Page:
Veterinary Students at St. George’s University spend three years completing book work and practical animal care on the island. The final year is clinical based, working in State side University hospitals. She spent her last year at Cornell University in upper state New York. She found a stark difference in the comradery and outlook of the students at Cornell. “I wouldn’t trade my experience at St. George’s for the world!” expressed Elizabeth.
Year of Clinical Hospital Work at Cornell Comes to an Abrupt Halt
However, finishing out her last year at Cornell came to an early and abrupt halt two months before graduation. Across the country University hospitals closed to students. Elizabeth decided it best to make her way back “home” to the Central Coast where Megan Judge of Central Coast Polo welcomed her with open arms.
She and a friend took off in her truck seemingly on a mission to beat the closing of the country due to Covid-19. “It was most difficult to find restaurants open. Yet, people all across this country were so kind and went out of their way to provide food and shelter for the night,” explained Elizabeth.
“We also visited a few national parks which would normally be slammed with people. Driving through deserted resort towns, we still found the kindness of strangers overwhelming.” Elizabeth found that the heart of America truly wants to serve and take care of each other. “People were so giving; it restored my faith in humanity in a time where there were more questions than answers.”
Lands Back in the Central Coast and Becomes a Newly-Minted Veterinarian
“Even while living in the Caribbean, I thought every day about returning to the Central Coast,” says Elizabeth of her destination during the shutdown. The friendly and kind people of the Central Coast plus the scenery and opportunity to ride horses drove her desire to return. So, Elizabeth finished her veterinarian degree online while sheltering at Central Coast Polo Club. She was reminded daily of how much Megan cares for each horse. “Megan goes above and beyond, offering her horses, facility and massive amount of knowledge to teach people how to ride and play polo,” relates Elizabeth. “As a young rider, expect to be put to work, but what you gain back is an invaluable experience.”
Dressed in her gown and velvet tam, standing in the living room of her living quarters at Central Coast Polo in Los Osos, Elizabeth graduated from St. George’s University Vet School along with her classmates. “We all followed the ceremony through a YouTube broadcast and said our oath. I was wearing my cap and gown, standing in my living room.” Her brother came to help her celebrate and she had a big beach day where she tried out her new surfboard. She hasn’t seen her parents for months, but they are talking about coming for a weekend soon.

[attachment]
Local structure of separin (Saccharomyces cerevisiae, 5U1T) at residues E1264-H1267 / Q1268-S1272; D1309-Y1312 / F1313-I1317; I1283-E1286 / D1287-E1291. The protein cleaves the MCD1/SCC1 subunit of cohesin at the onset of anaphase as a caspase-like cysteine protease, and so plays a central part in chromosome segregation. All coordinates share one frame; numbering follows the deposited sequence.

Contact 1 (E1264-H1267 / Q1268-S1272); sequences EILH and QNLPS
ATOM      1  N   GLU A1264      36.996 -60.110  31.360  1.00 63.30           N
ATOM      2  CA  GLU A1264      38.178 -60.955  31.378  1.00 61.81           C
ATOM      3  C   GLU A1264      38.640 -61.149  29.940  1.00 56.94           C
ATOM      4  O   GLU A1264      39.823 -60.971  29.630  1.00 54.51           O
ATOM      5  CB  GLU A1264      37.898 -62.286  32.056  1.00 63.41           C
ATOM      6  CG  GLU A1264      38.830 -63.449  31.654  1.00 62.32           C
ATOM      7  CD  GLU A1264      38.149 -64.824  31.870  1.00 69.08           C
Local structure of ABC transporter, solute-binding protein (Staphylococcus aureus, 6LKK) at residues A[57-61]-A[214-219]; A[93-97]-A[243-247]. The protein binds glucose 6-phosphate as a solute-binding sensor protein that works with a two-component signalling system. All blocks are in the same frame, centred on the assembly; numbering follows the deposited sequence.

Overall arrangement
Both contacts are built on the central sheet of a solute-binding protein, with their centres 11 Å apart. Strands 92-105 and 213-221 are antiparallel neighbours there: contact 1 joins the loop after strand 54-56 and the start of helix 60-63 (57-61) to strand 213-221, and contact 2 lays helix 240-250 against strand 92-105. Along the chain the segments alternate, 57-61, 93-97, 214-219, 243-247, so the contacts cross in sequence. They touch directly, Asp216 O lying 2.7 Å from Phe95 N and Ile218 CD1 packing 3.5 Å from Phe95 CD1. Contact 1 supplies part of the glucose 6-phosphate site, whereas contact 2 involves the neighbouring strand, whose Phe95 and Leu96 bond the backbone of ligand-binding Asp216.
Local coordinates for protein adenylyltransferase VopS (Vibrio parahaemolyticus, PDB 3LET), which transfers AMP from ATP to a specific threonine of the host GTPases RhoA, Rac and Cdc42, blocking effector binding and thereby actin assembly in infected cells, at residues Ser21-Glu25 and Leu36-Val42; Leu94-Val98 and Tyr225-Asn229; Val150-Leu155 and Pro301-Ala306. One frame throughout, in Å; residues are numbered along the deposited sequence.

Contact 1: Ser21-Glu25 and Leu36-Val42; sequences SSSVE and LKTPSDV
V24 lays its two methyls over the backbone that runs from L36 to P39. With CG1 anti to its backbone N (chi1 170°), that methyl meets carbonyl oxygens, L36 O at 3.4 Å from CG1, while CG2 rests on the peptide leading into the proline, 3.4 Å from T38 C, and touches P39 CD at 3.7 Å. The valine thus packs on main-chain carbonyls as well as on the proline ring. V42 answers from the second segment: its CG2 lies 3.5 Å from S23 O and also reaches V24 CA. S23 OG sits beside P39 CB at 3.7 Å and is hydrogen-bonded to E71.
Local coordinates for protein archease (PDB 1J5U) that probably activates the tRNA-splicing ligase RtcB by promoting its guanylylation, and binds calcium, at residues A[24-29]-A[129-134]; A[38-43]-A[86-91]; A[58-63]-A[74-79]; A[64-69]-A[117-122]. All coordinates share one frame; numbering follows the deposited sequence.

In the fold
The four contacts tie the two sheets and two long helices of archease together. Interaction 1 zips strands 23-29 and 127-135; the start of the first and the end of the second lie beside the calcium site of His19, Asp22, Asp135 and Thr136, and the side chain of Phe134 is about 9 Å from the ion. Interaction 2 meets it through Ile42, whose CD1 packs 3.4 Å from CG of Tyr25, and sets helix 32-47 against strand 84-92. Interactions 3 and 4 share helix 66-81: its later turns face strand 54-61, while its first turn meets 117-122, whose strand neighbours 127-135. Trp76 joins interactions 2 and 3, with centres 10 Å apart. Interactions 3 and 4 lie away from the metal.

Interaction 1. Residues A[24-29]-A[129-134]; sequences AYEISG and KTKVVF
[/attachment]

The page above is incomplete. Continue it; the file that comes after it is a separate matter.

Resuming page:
What is Next for this Newly-Minted Veterinarian?
Elizabeth is starting the next chapter of her journey with gratitude as an intern at Advanced Veterinary Specialists in Santa Barbara. She is thankful for the respect of the work she has already put in, but is looking to hone her skills and find her specialty. After a year she’ll focus on a specialty. Eventually she sees herself opening an Emergency Clinic in San Luis Obispo. Although she’ll focus mainly on small animals, she plans to become acupuncture certified and serve the equine community in this manner.
“I’m so excited to start my life and join the work force!” exclaimed newly-minted veterinarian Elizabeth who added, “I even got my first ‘my dog’!” She also plans to become a part of the Polo community developing in Santa Ynez. Someday however, she has her heart set on returning to Los Osos. When she does, it will be for good; she will call SLO County home.
Cover Photo: Elizabeth holds on to Polo horses and her new pup. Photo Credit Lori Sortino Essence Captured. Other photos not credited are from Elizabeth Peck’s files.